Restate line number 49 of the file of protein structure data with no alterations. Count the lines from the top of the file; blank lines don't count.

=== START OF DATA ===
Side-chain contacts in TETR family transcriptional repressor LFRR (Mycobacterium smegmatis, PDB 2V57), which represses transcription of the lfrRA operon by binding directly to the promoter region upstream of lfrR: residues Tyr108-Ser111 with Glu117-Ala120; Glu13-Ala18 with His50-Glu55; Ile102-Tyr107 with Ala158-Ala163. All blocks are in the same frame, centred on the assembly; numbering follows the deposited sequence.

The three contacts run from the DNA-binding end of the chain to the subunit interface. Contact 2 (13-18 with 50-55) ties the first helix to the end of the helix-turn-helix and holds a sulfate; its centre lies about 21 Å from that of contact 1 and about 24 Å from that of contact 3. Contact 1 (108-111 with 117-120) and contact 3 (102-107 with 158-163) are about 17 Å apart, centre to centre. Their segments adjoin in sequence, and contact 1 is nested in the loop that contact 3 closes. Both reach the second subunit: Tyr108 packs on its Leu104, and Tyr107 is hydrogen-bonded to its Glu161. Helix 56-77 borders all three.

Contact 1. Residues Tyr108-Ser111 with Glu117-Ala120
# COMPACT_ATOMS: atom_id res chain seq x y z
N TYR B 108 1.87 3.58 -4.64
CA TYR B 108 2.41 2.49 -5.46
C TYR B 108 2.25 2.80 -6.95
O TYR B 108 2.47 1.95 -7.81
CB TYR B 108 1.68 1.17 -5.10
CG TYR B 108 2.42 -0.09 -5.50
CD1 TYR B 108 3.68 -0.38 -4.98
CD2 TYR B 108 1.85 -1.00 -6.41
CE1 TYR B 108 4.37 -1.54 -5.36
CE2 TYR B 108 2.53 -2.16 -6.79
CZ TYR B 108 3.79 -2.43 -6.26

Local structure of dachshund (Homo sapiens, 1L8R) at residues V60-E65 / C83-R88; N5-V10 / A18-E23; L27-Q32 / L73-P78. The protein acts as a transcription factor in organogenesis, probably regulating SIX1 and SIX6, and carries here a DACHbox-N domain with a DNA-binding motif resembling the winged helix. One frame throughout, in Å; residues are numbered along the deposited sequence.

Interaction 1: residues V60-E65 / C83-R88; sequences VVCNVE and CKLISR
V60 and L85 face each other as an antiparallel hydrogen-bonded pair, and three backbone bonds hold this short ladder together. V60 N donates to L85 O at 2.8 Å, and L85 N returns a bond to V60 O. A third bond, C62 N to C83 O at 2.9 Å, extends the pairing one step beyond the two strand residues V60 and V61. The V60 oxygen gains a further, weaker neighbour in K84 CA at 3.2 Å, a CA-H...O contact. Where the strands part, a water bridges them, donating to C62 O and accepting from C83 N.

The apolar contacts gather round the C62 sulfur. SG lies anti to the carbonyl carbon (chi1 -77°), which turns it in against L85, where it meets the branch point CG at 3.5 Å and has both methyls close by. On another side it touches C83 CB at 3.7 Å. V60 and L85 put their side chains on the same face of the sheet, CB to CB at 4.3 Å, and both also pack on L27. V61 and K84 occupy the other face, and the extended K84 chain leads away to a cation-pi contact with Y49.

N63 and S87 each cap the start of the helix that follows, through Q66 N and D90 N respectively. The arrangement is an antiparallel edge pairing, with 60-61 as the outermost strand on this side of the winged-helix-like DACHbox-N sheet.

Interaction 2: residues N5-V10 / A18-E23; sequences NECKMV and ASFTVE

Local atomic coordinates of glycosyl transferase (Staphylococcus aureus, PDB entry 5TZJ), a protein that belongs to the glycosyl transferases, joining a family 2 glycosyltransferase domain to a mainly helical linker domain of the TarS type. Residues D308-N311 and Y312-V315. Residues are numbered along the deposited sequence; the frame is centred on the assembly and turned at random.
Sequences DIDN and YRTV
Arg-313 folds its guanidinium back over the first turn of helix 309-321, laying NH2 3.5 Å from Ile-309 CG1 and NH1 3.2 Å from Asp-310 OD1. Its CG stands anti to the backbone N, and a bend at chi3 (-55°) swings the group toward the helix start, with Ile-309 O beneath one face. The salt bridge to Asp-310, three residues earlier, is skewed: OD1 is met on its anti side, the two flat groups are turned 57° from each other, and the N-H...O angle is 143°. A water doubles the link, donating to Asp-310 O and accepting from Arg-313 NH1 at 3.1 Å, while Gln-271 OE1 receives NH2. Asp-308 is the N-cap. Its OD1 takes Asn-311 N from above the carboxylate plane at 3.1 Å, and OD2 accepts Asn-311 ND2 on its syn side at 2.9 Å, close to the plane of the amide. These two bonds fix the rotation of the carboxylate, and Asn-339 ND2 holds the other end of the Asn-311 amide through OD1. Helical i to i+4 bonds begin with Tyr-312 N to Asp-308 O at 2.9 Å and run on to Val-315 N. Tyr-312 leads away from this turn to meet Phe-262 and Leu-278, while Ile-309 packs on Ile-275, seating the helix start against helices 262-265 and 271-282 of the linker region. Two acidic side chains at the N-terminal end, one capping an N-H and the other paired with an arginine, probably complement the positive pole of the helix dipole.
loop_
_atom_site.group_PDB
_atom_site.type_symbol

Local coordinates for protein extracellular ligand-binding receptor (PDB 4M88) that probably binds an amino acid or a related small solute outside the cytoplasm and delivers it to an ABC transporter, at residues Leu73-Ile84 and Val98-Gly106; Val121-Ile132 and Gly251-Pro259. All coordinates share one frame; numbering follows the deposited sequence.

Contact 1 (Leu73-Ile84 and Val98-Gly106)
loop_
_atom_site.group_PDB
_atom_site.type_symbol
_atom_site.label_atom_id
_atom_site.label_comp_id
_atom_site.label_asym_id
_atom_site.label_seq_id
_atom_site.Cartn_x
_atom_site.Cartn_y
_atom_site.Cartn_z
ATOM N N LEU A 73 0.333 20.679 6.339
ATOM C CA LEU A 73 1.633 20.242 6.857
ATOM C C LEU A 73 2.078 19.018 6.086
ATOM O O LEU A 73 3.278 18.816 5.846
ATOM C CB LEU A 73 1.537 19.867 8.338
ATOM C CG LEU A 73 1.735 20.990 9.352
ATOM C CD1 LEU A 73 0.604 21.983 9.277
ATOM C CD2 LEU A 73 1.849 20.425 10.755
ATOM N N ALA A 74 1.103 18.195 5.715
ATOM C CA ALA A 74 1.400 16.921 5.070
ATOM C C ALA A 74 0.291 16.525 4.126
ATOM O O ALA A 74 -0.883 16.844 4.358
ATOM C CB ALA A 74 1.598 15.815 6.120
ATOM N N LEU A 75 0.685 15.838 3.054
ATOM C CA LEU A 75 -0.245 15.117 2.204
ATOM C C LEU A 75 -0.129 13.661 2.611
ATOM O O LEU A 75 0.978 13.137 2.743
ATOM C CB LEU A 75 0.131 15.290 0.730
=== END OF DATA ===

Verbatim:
ATOM C CA ALA A 74 1.400 16.921 5.070